Mykonos magnet for hundreds of yachts, superyachts

Mykonos Yachts moored
Some of the many yachts and superyachts in Mykonos during the heatwave last weekend. Credit: Greek journalist

After more than six weeks of opening activities and businesses to welcome tourists to Greece, Mykonos attracts an array of private yachts. Overlooking the beach bays of Ornos or Psarou, the phenomenon has created what looks like parking for luxury ships designed for chic voyages on the water.

Last weekend, Petros Nazos, from Mykonos Live TV captured the scene in Psarou with more than 50 ships anchored in the bay.

Normal markers of an increase in tourism, such as more arriving flights, increased ferry timetables as well as rising hotel bookings, do not take into account the many private yachts crossing the Aegean Sea. . However, the increase is remarkable because it can be physically seen and counted just by looking at the water.

As an autonomous entity of transport, accommodation and often catering, yachting is a unique form of tourism which makes the impact on local economies in Greece difficult to calculate.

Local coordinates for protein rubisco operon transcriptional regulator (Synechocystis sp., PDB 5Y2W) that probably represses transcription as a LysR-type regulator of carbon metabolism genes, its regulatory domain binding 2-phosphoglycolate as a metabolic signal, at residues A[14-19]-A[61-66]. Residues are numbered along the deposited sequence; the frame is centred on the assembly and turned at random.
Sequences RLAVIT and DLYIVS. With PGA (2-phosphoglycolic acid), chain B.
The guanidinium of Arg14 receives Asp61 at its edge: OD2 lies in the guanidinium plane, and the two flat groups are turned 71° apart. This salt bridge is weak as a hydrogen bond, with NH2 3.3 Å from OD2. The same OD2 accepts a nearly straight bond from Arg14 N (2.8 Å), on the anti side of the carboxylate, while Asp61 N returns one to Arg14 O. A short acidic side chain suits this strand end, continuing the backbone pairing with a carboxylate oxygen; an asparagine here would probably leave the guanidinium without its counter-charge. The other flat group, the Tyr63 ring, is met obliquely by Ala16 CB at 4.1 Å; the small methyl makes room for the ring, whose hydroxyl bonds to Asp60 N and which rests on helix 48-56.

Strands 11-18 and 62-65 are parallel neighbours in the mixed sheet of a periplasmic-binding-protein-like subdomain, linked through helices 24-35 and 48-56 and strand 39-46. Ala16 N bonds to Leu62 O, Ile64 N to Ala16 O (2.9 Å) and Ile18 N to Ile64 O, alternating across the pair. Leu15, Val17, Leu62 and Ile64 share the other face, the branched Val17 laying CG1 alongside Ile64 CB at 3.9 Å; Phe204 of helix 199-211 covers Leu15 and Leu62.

And why is Mykonos suddenly such a popular yachting destination?

Is there a secret boating convention known only to those who set sail – or is there something else causing moorings and anchorages to increase in the waters around Mykonos?

Yachting in Mykonos means sun and fun

The island has always had a reputation for having fun in the sun and celebrity-watching by the sea, with beach clubs and restaurants overflowing with champagne, top-notch cuisine, and a clubbing scene that begins at sunset and ends after sunrise.

Many restaurants at local beaches have mooring lines in place so that their daytime patrons can tie up their ships as an added convenience to get to their meeting place. Most boats have their own tenders to transport their owners from one vessel to another.

The tenders even participate in the “bigger the better” boat competition, as some are simple five-foot motorized inflatable boats that can accommodate three; others are 20-foot-long fiberglass inboard motor boats that can accommodate up to 12 people.

Almost all the beaches have temporary floating docks to facilitate the embarkation and disembarkation of their passengers, to avoid sinking in the sand or getting soaked by the sea.

Safety, freedom and the heatwave are probably the three main reasons for this sudden influx. Traveling on a private yacht also limits exposure to the coronavirus, of course – far more than using commercial flights or even staying in a five-star hotel.